links for 2007-07-31

links for 2007-07-28

UX and the aesthetics of interactivity

Tetris cookies

I’ve been try­ing to reg­u­lar­ly post some thoughts on the top­ic of play­ful IA here. Pre­vi­ous­ly I blogged about how games could be a use­ful frame for think­ing about com­plex algo­rith­mic archi­tec­tures. Last week I post­ed some thoughts on the appli­ca­tion of game mechan­ics in web apps. There, Rahul was kind enough to point me to the fas­ci­nat­ing blog of ‘Danc’ Daniel Cook, titled Lost Gar­den, where there is one post in par­tic­u­lar that res­onates with my own pre-occu­pa­tions late­ly.

In ‘Short thoughts on games and inter­ac­tion design’ (which hon­est­ly isn’t that short) Danc Cook looks at some of the ways game design tech­niques can be applied to the inter­ac­tion design of web apps. In sum­ma­ry, accord­ing to Danc Cook game design tech­niques allow you to:

  1. Cre­ate an engag­ing expe­ri­ence that goes beyond sim­ply com­plet­ing a task effi­cient­ly.
  2. Sup­port free and deep explo­ration and intro­duce and teach new inter­ac­tions that vio­late con­ven­tions.

Some things you shouldn’t bor­row from games with­out giv­ing it a lot of thought are:

  1. Spa­tial metaphors
  2. Visu­al themes

These are some of the things most peo­ple think of first as char­ac­ter­is­tic of games but real­ly, they are only sur­face, super­fi­cial, not deter­mi­nant of the actu­al inter­ac­tiv­i­ty of the sys­tem.

I think one of the great­est argu­ments for a deep­er under­stand­ing of games by inter­ac­tion design­ers, infor­ma­tion archi­tects and oth­er user expe­ri­ence spe­cial­ists is that they are the medi­um that is all about the aes­thet­ics of inter­ac­tiv­i­ty. It is true that they have no util­i­tar­i­an char­ac­ter, they aim to cre­ate a plea­sur­able expe­ri­ence through sys­tems of risks and rewards, restraints and free­doms, nest­ed feed­back loops and on and on. As a UX prac­ti­tion­er, it can nev­er hurt to have a deep appre­ci­a­tion of the aes­thet­ics of the medi­um you work in dai­ly (beyond sim­ply sup­port­ing user goals, or sell­ing prod­uct, or what­ev­er).

links for 2007-07-27

links for 2007-07-26

links for 2007-07-25

links for 2007-07-24

Game mechanics in web apps

A while ago there was a dis­cus­sion on the IAI mem­bers list about game mechan­ics on web sites. Andrew Hin­ton point­ed to the Google Image Label­er and LinkedIn’s ‘pro­file com­plete­ness’ sta­tus bar and asked: “Can any­one else think of a use of a game mechan­ic like this to jump-start this kind of activ­i­ty?” (Where “this kind of activ­i­ty” is basi­cal­ly defined as some­thing peo­ple wouldn’t nor­mal­ly do for its own sake, like say tag­ging images.)

I was think­ing about this for a while the past week and seem to have end­ed up at the fol­low­ing:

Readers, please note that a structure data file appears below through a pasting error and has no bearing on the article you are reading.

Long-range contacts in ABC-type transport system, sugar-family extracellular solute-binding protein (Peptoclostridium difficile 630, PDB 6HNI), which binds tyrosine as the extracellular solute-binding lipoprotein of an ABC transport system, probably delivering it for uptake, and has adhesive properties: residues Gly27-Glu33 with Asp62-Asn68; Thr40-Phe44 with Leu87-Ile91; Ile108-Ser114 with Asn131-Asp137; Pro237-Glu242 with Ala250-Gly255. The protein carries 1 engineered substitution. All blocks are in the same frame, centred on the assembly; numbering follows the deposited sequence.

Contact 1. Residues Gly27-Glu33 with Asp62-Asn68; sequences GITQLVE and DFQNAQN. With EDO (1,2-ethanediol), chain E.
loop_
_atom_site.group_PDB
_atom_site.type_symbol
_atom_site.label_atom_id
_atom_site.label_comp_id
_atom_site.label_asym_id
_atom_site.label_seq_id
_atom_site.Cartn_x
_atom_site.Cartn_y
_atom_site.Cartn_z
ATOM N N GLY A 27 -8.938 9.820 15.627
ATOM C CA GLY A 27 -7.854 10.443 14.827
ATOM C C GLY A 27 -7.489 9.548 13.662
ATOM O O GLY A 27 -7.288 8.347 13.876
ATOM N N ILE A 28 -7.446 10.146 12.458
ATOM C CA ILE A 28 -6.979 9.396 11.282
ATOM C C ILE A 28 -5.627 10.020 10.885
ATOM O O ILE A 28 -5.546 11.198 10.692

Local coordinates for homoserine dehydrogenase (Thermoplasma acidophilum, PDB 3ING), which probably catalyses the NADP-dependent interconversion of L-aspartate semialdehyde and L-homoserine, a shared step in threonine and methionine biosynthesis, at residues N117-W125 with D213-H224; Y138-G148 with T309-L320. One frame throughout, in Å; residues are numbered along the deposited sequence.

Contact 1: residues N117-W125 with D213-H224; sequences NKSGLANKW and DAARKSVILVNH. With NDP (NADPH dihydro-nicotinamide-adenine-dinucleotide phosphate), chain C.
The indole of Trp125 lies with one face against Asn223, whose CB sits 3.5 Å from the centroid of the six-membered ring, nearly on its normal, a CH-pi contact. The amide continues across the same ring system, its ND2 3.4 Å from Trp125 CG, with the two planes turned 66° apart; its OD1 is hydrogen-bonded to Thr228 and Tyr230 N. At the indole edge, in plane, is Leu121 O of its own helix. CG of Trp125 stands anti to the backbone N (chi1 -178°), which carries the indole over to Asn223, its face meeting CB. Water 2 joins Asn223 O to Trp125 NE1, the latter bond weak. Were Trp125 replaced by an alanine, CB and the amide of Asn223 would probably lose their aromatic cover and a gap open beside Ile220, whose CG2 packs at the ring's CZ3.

Profile completeness status bar on LinkedIn

On LinkedIn, hav­ing a (more or less com­plete) pro­file pre­sum­ably serves some extrin­sic goal. I mean, by doing so you maybe hope you’ll land a new job more eas­i­ly. By slap­ping a sta­tus bar onto the pro­file that gives feed­back on its com­plete­ness, the assump­tion is that this will stim­u­late you to fill it out. In oth­er words, LinkedIn seems unsure about the pres­ence of extrin­sic moti­va­tions and is intro­duc­ing an intrin­sic one: get­ting a 100% ‘com­plete’ pro­file and as such mak­ing a game (in a very loose sense of the term) out of its pro­fes­sion­al net­work ser­vice. A good idea? I’m not sure…

Screenshot of Google Image Labeler

On Google Image Label­er, the start­ing point for its design was to come up with a way to have peo­ple add meta-data to images. Google actu­al­ly ‘bought’ the game (orig­i­nal­ly called The ESP Game) from CAPTCHA inven­tor Luis von Ahn, who before that did reCAPTCHA and after went on to cre­ate Peek­a­boom and Phetch. Any­way, in the case of the Image Label­er (con­trary to LinkedIn) there was no real extrin­sic goal to begin with so a game had to be cre­at­ed. Sim­ply hav­ing fun is the only rea­son peo­ple have when labelling images.

Note that Flickr for instance has found oth­er ways to get peo­ple to tag images. What hap­pened there is (I think) a very nice way of align­ing extrin­sic goals with intrin­sic (fun, game-like) ones.

Pure’ games by their very nature have only intrin­sic goals, they are arti­fi­cial and non-util­i­tar­i­an. When you con­sid­er intro­duc­ing game-like mechan­ics into your web site or appli­ca­tion (which pre­sum­ably serves some exter­nal pur­pose, like shar­ing pho­tos) think care­ful­ly about the extrin­sic moti­va­tions your users will have and come up with game-like intrin­sic ones that rein­force these.

Update: Alper fin­ished the LinkedIn pro­file com­plete­ness game and was dis­ap­point­ed to find there is no pot of gold at the end of the rain­bow, mir­ror­ing the expe­ri­ence many play­ers of real games have when fin­ish­ing a game.